This is an analysis of a retrospective claims database and therefore patients are not randomized. However, our goal with this study was to examine how care is delivered in the real world. As with any claims database the information are limited to procedures and diagnoses as submitted by physicians. Previous studies suggest the accuracy of procedure coding (e.g., for endoscopy and surgery) is high[30-32]. However, important clinical information that impacts recommendations for surgery and procedures, including smoking status and laboratory values (e.g., bilirubin level, carcinoembryonic antigen, cancer antigen 19-9), is not available.
Despite these limitations, this is the first study of a large population dataset that describes racial, sociodemographic and geographic disparities in use of ERCP for patients with pancreatic cancer. Since appropriate staging and prompt referral for surgery is crucial for potential of cure for these patients, it is possible that differences in the use of endoscopic procedures may partially explain previously described racial disparities in survival as well. ERCP utilization in pancreatic cancer varies based on patient age, marital status, and factors related to where the patient lives. Further studies are needed to guide appropriate biliary intervention for these patients.
Endoscopic retrograde cholangiopancreatography (ERCP) is an important therapeutic procedure in the management of pancreatic cancer; before endoscopic ultrasound use was widespread, it also served an important diagnostic role. Variations in its use by patient and sociodemographic factors have not previously been described.
Variability in diagnosis, management and survival of pancreatic cancer by patient factors such as race are well described. However, national trends and variations in use of endoscopic procedures such as ERCP for pancreatic cancer have not previously been described. We hypothesized that there would be variations that may partially explain some of the disparities in outcomes.
We sought to describe variations in receipt of ERCP by patient factors including sociodemographic status, regional location in the country, clinical factors such as stage and comorbidities, and receipt of cancer directed therapies.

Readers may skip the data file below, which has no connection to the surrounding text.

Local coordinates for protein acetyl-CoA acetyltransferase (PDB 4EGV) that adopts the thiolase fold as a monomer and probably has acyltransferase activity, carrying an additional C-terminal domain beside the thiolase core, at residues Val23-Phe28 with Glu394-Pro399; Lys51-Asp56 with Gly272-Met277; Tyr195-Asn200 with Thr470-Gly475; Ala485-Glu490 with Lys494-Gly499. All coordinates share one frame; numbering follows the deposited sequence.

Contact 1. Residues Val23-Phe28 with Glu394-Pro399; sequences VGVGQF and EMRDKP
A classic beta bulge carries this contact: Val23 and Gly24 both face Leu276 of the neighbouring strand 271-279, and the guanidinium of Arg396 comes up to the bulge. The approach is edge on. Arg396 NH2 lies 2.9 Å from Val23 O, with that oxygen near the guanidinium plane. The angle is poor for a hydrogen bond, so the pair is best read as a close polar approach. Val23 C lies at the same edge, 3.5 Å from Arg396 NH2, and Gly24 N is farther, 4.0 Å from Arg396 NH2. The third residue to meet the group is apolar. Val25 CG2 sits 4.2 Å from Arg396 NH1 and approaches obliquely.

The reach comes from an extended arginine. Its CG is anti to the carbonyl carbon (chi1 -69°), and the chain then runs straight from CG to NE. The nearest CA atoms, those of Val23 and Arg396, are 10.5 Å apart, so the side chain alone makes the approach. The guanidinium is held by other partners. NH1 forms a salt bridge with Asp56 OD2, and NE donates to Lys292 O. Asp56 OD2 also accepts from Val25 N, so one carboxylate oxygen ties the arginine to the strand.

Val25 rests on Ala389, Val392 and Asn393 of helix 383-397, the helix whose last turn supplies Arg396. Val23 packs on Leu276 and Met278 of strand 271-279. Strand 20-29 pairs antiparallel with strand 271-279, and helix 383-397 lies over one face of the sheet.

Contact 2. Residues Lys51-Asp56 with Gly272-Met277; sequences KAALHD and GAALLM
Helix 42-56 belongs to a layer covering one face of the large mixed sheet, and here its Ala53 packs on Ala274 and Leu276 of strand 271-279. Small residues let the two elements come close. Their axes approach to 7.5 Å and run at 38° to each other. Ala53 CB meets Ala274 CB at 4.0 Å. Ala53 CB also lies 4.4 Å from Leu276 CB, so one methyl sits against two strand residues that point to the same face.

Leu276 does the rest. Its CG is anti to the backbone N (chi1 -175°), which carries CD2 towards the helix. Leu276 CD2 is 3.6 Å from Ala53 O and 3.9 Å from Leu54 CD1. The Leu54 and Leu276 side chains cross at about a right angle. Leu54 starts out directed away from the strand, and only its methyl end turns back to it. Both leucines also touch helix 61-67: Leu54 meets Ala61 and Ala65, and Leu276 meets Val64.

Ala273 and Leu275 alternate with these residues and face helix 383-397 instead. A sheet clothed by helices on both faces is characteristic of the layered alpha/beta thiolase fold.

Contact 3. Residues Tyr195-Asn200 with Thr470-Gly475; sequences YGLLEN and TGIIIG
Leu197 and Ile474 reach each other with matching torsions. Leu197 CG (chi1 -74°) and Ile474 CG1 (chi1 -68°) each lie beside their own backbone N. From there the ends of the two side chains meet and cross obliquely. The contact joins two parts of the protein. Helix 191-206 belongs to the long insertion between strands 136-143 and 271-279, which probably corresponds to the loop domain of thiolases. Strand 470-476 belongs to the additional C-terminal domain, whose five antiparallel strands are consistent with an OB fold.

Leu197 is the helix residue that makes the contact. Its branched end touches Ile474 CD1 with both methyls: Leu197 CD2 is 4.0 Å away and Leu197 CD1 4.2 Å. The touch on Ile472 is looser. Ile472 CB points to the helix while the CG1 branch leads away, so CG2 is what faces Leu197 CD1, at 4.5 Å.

This is a retrospective cohort study of Medicare claims data. Logistic regression was used to identify patient characteristics associated with the use of ERCP.
Fourteen thousand seven hundred and four patients diagnosed with pancreatic cancer underwent ERCP between 2000 and 2011. After multivariable analysis, we found multiple factors were associated with receipt of ERCP, including marital status, age, race, living in a non-metropolitan area, year of diagnosis. Even amongst patients with an indication for ERCP (jaundice, cholangitis, pruritus) there were racial differences in use of ERCP. Whether or not these differences contribute to differences in outcomes is a future area of study.
These findings suggest that use of ERCP in this country varies with non-clinical factors, such as patient race and marital status. This is similar to previous studies which suggest that there are disparities in stage at diagnosis, use of surgery and chemotherapy by sociodemographic factors. It is unclear what impact, if any, this may have on important patient outcomes such as survival.
Further studies are needed to identify whether use of endoscopy in pancreatic cancer impacts outcomes, such as survival, and to guide appropriate use of biliary interventions in patients with pancreatic cancer.
STROBE statement: The authors have read the STROBE Statement-checklist of items, and the manuscript was prepared and revised according to the STROBE Statement-checklist of items.
Manuscript source: Invited manuscript
Specialty type: Gastroenterology and hepatology
Country of origin: United States